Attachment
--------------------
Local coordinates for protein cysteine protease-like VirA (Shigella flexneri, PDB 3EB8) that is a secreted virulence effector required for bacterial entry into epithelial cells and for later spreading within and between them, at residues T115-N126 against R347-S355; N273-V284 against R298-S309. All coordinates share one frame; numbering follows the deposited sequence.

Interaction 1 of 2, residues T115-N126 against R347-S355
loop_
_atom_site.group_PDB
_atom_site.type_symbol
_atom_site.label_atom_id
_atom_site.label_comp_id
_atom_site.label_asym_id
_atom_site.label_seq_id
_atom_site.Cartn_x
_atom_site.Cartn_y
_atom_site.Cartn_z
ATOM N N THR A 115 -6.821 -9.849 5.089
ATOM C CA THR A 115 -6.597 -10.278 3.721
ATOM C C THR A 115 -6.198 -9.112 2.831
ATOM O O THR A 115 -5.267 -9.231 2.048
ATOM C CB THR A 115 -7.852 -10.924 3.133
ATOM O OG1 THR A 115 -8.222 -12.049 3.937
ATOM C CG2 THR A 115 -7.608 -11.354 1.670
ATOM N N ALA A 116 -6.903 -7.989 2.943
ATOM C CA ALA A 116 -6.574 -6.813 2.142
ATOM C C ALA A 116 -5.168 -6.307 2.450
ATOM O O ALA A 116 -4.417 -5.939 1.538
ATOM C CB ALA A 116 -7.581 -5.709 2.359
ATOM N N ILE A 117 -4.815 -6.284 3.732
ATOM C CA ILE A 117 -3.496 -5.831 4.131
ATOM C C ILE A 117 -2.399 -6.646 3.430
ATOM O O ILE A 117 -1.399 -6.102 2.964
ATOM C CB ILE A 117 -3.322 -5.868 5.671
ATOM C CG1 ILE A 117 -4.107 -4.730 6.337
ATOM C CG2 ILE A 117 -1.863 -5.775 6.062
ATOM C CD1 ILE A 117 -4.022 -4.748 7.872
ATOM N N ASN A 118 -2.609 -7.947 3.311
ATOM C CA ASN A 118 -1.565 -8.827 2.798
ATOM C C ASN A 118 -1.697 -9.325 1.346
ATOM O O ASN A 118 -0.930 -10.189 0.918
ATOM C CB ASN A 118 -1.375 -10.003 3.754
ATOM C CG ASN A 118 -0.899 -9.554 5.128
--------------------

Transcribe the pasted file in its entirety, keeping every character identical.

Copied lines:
Local coordinates for protein cysteine protease-like VirA (Shigella flexneri, PDB 3EB8) that is a secreted virulence effector required for bacterial entry into epithelial cells and for later spreading within and between them, at residues T115-N126 against R347-S355; N273-V284 against R298-S309. All coordinates share one frame; numbering follows the deposited sequence.

Interaction 1 of 2, residues T115-N126 against R347-S355
loop_
_atom_site.group_PDB
_atom_site.type_symbol
_atom_site.label_atom_id
_atom_site.label_comp_id
_atom_site.label_asym_id
_atom_site.label_seq_id
_atom_site.Cartn_x
_atom_site.Cartn_y
_atom_site.Cartn_z
ATOM N N THR A 115 -6.821 -9.849 5.089
ATOM C CA THR A 115 -6.597 -10.278 3.721
ATOM C C THR A 115 -6.198 -9.112 2.831
ATOM O O THR A 115 -5.267 -9.231 2.048
ATOM C CB THR A 115 -7.852 -10.924 3.133
ATOM O OG1 THR A 115 -8.222 -12.049 3.937
ATOM C CG2 THR A 115 -7.608 -11.354 1.670
ATOM N N ALA A 116 -6.903 -7.989 2.943
ATOM C CA ALA A 116 -6.574 -6.813 2.142
ATOM C C ALA A 116 -5.168 -6.307 2.450
ATOM O O ALA A 116 -4.417 -5.939 1.538
ATOM C CB ALA A 116 -7.581 -5.709 2.359
ATOM N N ILE A 117 -4.815 -6.284 3.732
ATOM C CA ILE A 117 -3.496 -5.831 4.131
ATOM C C ILE A 117 -2.399 -6.646 3.430
ATOM O O ILE A 117 -1.399 -6.102 2.964
ATOM C CB ILE A 117 -3.322 -5.868 5.671
ATOM C CG1 ILE A 117 -4.107 -4.730 6.337
ATOM C CG2 ILE A 117 -1.863 -5.775 6.062
ATOM C CD1 ILE A 117 -4.022 -4.748 7.872
ATOM N N ASN A 118 -2.609 -7.947 3.311
ATOM C CA ASN A 118 -1.565 -8.827 2.798
ATOM C C ASN A 118 -1.697 -9.325 1.346
ATOM O O ASN A 118 -0.930 -10.189 0.918
ATOM C CB ASN A 118 -1.375 -10.003 3.754
ATOM C CG ASN A 118 -0.899 -9.554 5.128